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I guess I was expecting Yasuko to pull through. There was another character that appeared to have much more contact with radiation and miraculously pulled through, so I thought that Yasuko had a chance.

The thing (for me) about reading a book like this is that it tells me how startling little I know (or have forgotten) about the subject.

Much of the narrative of them walking about reminded me of The Road by Cormac McCarthy.
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Old 01-25-2012, 05:20 PM   #28
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I guess I was expecting Yasuko to pull through. There was another character that appeared to have much more contact with radiation and miraculously pulled through, so I thought that Yasuko had a chance.

The thing (for me) about reading a book like this is that it tells me how startling little I know (or have forgotten) about the subject.

Much of the narrative of them walking about reminded me of The Road by Cormac McCarthy.
Yasuko was covered in Black Rain which was nuclear fallout. In the book it was narrated that they thought it was harmless at the time but alas it is quite poisonous. Probably the reason for the title.

Haven't heard of The Road.
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Old 01-26-2012, 01:40 PM   #29
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For me, the best thing about this book is that I’m done with it. And I can check off a square in my 2012 personal reading challenge….

With due respect to the subject matter, I did not care for it at all as a novel. The writing is, for the most part, terribly stilted. The dialogue, in particular, is just unbearable. Whether that is the original or the translation, I don’t know; so the result on the page is all I have to go by. There is maybe 20-50 pages of material that is stretched into 300, numbingly repetitive -- just like Shigematsu’s endless trudges from one town to the other and back and forth and on and on.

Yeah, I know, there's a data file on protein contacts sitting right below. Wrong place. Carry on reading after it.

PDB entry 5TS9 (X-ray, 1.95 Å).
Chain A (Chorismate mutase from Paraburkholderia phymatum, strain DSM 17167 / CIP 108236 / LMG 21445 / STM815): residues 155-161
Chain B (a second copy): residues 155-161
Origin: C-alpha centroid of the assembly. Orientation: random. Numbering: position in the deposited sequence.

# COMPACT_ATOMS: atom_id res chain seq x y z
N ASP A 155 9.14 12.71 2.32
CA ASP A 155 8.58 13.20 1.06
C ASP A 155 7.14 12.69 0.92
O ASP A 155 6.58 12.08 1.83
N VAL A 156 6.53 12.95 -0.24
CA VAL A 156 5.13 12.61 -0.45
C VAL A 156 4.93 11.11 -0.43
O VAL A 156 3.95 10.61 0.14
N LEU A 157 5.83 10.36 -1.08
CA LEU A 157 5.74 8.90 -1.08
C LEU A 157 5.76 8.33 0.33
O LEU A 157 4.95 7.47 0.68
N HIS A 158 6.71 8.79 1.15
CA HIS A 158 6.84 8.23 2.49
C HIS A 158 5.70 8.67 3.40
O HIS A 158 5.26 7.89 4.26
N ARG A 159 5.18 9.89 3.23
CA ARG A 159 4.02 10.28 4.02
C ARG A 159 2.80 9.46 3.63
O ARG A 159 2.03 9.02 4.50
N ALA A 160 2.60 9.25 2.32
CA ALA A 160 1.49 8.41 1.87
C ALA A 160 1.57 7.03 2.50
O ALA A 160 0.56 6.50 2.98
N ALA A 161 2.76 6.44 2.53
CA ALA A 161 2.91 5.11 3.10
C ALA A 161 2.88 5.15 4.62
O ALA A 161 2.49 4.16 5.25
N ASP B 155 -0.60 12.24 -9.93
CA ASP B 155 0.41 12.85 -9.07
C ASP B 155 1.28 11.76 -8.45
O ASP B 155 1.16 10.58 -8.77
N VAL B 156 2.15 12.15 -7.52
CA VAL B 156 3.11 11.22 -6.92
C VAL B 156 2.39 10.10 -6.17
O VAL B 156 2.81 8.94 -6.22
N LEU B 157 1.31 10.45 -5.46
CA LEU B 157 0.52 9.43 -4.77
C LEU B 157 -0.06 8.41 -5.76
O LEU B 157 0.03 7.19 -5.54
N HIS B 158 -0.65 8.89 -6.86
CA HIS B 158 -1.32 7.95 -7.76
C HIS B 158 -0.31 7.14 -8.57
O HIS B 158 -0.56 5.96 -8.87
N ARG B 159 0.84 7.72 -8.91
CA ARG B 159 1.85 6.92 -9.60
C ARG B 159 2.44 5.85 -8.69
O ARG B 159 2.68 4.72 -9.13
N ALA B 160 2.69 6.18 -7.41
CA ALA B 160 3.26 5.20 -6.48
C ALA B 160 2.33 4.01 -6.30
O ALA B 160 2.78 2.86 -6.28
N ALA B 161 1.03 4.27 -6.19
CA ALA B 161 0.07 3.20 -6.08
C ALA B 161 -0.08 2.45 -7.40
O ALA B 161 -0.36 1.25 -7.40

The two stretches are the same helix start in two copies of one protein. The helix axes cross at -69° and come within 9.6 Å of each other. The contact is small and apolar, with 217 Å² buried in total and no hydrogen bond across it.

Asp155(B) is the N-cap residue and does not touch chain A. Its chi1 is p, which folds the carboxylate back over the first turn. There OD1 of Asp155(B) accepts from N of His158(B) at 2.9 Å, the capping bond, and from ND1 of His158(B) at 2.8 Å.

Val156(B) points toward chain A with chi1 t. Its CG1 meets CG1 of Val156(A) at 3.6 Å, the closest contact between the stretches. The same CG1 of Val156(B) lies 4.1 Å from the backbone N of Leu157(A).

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Old 01-27-2012, 04:34 AM   #30
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While I agree the writing was (for lack of better word) "stilted", and I too wondered if this was from the translation or if it might be the way it was written.
I suspect the latter , and I find that an interesting part of the book: Reading something that was written in such a different way than what we westerners find "normal".
Writing styles and traditions differ around the world, and it's interesting to read works displaying those differences. Sort of widening my horizons, I guess.